Glamorama (1998)
By: Julian on October 7, 2008  |  Comments ()  |  Share 
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Credits
Author: Bret Easton Ellis
Publisher: Picador
Pages: 482 pages
Glamorama is an odd sort of a book – at worst, a superfluous rehash of many of the themes that author Bret Easton Ellis explored in American Psycho, but at its best it has real moments of real genius – and rest assured, there are quite a few of them. Again, the protagonists of Glamorama are oversexed and over-indulged, coated white with cocaine, and are suddenly thrust into the extreme. And, as usual, Glamorama is filled with Ellis' trademark page-long sentences (no doubt to the chagrin of his old English teachers), punchy dialogue and graphic violence.

Unsatisfied with merely commenting on the fallacies of a generation, Ellis seeks to utterly destroy it from the inside out, accustoming his readers to the lifestyle, then taking relish in making it all crumble to the ground. Glamorama introduces us to Victor Ward, a 27-year-old New York male model. Much like Patrick Bateman, Victor values image above all else – he's a wild socialite and party host dating the gorgeous Chloe, cavorting with A-list celebrities and fretting over the guest list of his next big bash (who'll sit next to who? is a question that will potentially make or break Mr Ward). Victor has an on-again, off-again romance with one of Ellis's recurring characters Alison Poole, who, in one of Glamorama's more hilarious moments, becomes hysterical when one of Victor's jealous girlfriends sticks a sign declaring 'cunt' on her back during a dinner party.

About a hundred and fifty pages into Glamorama, the novel makes a veering change in direction – a shady 'diplomat' F Fred Palakon offers Victor $300,000 and a spin on the QE2 to travel to Europe to meet Jaime, one of the models' ex-girlfriends with some dubious connections. At this point, Glamorama resembles something of a political thriller as Victor becomes embroiled in a terrorist plot.

While Ellis may not necessarily be interested in presenting things how they are, rather his own warped perception on society at its lowest, the author remains a satirist on the knife's edge of the hedonistic culture. Ellis's focus, though, has moved forward a decade, from the 'greed is good', indulged eighties on Wall Street, to the cold, clinical Manhattanites of the ninties. There's a clear transition, but the author paints his satire with broad brushstrokes, commenting on the behaviours of his antagonists and protagonists (really, though, none of them are likeable or sympathetic) in a not too dissimilar fashion to American Psycho. In many ways, this makes Glamorama merely a redux, rather than a fresh new concept. However, there are some things that differentiate the two here:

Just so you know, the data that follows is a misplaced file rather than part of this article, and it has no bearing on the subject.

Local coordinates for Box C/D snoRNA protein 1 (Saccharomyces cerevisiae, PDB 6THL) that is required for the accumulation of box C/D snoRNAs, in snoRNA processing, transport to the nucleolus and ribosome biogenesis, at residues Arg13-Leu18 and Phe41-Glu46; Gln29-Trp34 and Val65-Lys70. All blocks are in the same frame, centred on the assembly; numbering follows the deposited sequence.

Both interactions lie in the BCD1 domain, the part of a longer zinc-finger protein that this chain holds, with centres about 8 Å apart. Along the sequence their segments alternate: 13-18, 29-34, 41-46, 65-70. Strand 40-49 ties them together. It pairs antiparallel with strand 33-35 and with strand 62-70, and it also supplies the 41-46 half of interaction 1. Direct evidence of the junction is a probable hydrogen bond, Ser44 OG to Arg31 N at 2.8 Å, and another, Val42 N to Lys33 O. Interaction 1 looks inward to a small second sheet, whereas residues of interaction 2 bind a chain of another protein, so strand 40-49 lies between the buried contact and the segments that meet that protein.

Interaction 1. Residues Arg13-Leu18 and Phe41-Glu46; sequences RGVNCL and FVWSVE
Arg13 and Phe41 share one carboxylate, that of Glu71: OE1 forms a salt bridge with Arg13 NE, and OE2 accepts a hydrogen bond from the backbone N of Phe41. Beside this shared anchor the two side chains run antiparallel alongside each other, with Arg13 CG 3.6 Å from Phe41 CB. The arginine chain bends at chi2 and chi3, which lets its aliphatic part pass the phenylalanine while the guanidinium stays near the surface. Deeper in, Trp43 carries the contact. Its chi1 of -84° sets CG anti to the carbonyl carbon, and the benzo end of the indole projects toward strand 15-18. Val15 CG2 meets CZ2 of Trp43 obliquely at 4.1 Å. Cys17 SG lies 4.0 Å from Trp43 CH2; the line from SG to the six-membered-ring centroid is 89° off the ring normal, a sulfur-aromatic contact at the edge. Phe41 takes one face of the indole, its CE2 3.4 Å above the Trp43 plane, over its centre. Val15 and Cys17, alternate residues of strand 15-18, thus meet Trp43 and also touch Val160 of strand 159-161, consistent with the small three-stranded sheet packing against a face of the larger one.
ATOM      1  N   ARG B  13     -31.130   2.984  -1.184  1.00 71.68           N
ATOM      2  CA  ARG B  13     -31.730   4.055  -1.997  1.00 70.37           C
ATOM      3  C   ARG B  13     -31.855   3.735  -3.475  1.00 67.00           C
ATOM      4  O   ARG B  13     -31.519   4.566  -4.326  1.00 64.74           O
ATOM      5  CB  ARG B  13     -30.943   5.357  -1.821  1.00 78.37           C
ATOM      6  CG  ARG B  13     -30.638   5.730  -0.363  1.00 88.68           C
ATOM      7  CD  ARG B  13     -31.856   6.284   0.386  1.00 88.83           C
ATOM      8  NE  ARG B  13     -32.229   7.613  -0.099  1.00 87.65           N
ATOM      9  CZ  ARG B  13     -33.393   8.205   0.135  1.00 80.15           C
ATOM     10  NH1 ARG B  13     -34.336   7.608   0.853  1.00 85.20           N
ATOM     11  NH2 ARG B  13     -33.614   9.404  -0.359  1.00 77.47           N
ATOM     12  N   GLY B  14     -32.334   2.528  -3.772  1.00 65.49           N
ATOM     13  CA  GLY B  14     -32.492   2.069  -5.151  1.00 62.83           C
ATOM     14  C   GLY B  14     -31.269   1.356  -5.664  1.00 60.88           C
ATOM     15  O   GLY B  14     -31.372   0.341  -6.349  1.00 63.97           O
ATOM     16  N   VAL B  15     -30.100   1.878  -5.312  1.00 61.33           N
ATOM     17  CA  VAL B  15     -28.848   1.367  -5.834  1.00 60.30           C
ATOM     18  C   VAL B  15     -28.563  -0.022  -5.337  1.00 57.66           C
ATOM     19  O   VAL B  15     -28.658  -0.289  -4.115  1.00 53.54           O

Esquire commented that in Glamorama, 'wit now dominates'. It's very true – on occasion, Ellis verges on lampooning his subjects, which makes for some very funny moments – Alison's neuroses and some preciously moronic dialogue from Victor and his buddies proof positive of Ellis, the wry comedian. Ellis takes a newfound delight in depicting a sticky social situation to a far greater extent than in American Psycho, and it makes for some thoroughly entertaining reading.

Furthermore, our adversary here is a hard-to-define entity – not an individual, but groups, terrorists, who drag Victor into situations that he couldn't have even imagined. And, perhaps even more abstractedly, Glamorama's baddie could even be an entire way of life – unlike American Psycho where individuals are at the brunt of Ellis' wrath, the author indicts everyone and everything that the pampered younglings that roam the upper crust of the Big Apple represent. The story is far more sprawling and there's something to fear everywhere – perhaps Ellis is just paranoid, but it's a surprisingly (and often scarily) sagacious take on upper-class America in a post-9/11 world (with this book pre-dating that event by three years), with terror threats and DEFCON-1's in every nook and cranny.

Glamorama is also potently violent, Ellis giving sharp and nauseating descriptions in staccato bursts, but it's a tad more detached than his previous grenade in a duck-pond. The sexuality is also typically graphic, but Ellis foregrounds a homoerotic element to the culture in these descriptions, and the culture itself (the book was published seven years before the author made his own bisexuality public).

Ben Stiller's 2001 film Zoolander was noted for its close (some saw it as plagiaristic) similarities to this book. When asked whether he would take legal action, Ellis implied that he had considered doing so but the means would prove costlier than the ends. Roger Avary, who directed the 2002 adaptation of Ellis' novel The Rules of Attraction, was slated to direct Glamorama for the silver screen, with Rules' Kip Pardue as Victor. It was an intriguing project and Ellis was rumoured to have heavy involvement in the scripting. The project was mooted shortly after Rules, and ideas for cast, which included names of the ilk of Casey Affleck, Rose McGowan and Vince Vaughn, were released by 2004. Supposedly, Avary was unable to secure funding and the project was cancelled. Strangely enough, however, a Glamorama film-tie in novel was slated for release on January 5, 2007 – that book is listed as currently unavailable through Amazon.

While Glamorama can be greatly powerful, it also has its fair share of insipid chapters where Victor plays out as a classier version of Patrick, Sean or Clay, which isn't terribly exciting. That said, it's a far sight better than his previous work The Informers, and Ellis's razor-sharp satire and wit shoots the reader a sly wink during the novel's more inspired moments.
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